Monitoring of cameras

Video cameras are gaining more and more applications every year. Besides the security issues, a lot of others, related to house and family care, entertainment, education etc are widely used nowadays.

Monitoring of cameras

How reliable are cameras and how can one detect if they are gone offline? Probably if you have an installed advanced security system with supervision cameras as its component, then you’ll somehow know if something’s wrong. However, simpler systems which are widely represented in our daily life and are used for babysitting, control over pet wellbeing, garden care and so on, can be accidentally gone offline for various reasons. Electricity or internet shortage, weather, accidents – and one suddenly, being in a distant place, finds out that he or she has no vision on kids, no possibility to see how favorites pets are coming along or that a video recording of how do flowers bloom or birds nesting in their carefully prepared treehouse are lost. Monitoring of cameras could be a solution for such problems. Even more – many modern IP cameras have an API, and a lot of functions could be triggered or controlled by simple predefined http requests. For these purposes a monitoring service, like HostTracker, might help.

The simplest application of a monitoring service is an availability test for a camera – just to check if the camera is in operation by accessing it by IP address and a specific port. Power and connection issues, as well as software problems, could be easily detected and reported just with a regular http or TCP port monitoring.

If a camera has a web dashboard, then a content check might be used in order to retrieve some important information (for example, operation duration, free disk space, number of detections of specific cases and so on).

And at last, a monitoring service can use http requests like PUT or POST in order to perform some specific actions – operation start/end, change recording mode, data destination etc on a specific predefined schedule, adding more features to the included into basic camera software (if some are missing) and providing a third party independent control and reporting.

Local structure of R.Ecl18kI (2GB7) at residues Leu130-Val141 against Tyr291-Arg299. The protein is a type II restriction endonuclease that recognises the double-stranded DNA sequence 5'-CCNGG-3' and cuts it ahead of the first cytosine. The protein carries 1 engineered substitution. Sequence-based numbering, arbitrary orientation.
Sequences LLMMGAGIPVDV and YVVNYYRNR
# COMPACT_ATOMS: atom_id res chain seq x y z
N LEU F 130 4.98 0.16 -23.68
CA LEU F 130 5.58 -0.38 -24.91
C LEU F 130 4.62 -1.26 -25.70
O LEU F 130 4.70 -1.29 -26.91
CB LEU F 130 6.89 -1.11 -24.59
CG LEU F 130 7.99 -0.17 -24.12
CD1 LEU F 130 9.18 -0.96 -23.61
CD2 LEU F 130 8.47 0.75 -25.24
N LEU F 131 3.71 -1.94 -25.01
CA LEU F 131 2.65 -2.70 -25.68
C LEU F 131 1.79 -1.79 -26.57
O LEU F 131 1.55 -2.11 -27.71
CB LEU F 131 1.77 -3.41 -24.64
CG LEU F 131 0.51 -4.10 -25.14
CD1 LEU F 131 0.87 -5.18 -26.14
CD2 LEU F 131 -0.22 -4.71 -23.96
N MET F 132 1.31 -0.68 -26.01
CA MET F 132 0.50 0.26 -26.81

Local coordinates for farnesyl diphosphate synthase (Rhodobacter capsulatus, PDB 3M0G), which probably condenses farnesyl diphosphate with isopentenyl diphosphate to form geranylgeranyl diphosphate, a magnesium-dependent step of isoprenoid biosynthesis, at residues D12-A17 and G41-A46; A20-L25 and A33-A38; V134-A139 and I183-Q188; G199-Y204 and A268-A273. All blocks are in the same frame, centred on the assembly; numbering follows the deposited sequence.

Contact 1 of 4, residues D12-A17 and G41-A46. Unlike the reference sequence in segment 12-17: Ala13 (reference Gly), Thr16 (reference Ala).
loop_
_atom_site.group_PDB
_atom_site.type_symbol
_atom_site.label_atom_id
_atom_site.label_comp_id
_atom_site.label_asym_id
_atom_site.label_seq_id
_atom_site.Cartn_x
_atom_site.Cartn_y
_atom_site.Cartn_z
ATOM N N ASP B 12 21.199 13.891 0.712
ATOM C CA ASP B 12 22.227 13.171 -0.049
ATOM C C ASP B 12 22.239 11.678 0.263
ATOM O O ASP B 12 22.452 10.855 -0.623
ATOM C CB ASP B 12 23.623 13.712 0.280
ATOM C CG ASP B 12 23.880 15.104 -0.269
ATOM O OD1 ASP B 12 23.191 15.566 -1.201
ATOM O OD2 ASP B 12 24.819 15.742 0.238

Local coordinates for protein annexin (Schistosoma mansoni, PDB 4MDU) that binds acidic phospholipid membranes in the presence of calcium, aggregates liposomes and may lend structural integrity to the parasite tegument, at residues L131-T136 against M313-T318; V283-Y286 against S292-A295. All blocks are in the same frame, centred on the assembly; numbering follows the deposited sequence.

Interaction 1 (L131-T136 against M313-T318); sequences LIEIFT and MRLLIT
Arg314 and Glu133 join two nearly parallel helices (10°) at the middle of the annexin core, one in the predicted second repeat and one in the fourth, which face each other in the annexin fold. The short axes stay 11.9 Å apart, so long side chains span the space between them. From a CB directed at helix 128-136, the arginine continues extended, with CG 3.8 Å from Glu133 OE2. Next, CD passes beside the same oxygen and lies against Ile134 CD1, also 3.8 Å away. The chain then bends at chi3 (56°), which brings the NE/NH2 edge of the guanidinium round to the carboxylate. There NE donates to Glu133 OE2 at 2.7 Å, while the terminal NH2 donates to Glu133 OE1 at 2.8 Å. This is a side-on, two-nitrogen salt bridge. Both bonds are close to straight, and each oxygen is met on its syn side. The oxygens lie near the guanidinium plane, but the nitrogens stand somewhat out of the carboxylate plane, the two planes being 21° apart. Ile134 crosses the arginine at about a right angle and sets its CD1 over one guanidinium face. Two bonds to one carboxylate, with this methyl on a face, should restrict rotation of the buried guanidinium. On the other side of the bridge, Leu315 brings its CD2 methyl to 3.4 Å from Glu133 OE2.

simplest application of a monitoring service is an availability test for a camera

Keep an eye on Video Cameras: applications of monitoring services

Every year, cameras are used in more and more different areas. They are already far beyond the basic security and supervision – and now are entering babysitting, entertainment, education and even becoming irreplaceable tools for some activities like birdwatching, photoshooting and so on.

The question is – can we lean on the cameras? Well, for a security system obviously yes, that’s what they are made for and what does the manufacturer guarantee. But such systems are quite expensive and overqualified for simpler purposes. If you want to be able to look for your kids, or pets, or videotape birds hatching or flowers growing – you’ll probably buy a cheaper solution, which won’t tell you if the power or internet goes down, hard drive is full or the camera itself has been accidentally misplaced. That might be a serious problem for cases when you expect just recording to happen automatically, without any supervision. You just suddenly realize that the camera is off or the video file is empty when it’s too late.

Is there a solution? Yes, and one of the ways to avoid it is the monitoring services, like HostTracker. IP cameras could be made available from the web, even more – many of them have an API which allows you to control their action and state remotely.

solution is to monitor availability of a web camera by IP address

The basic solution is to monitor availability of a web camera by IP address, using HTTP or TCP port monitoring. This simplest action is already solving a bunch of problems: power&connection issues are spotted, as well as camera software errors. Power and connection issues, as well as software problems, could be easily detected and reported just with a regular HTTP or TCP port monitoring.

Some more complex approaches could be used for cameras that have a web dashboard. Information, including duration of videorecording, start/end times, disk space could be found there in some form of text – and so it could be easily read by a web crawler, using Content Check feature, analyzed, and reported if any of predefined scenarios are detected. The setup is still pretty simple.

The most advanced case is for cameras that have an API. HTTP requests (POST, PUT etc) could be used to operate the cameras, turning on or off some features, changing recording mode or data location. Yes, usually in such cases many useful tools are included from the box, but still – third-party supervision and reporting could significantly widen the application and convenience of camera software.

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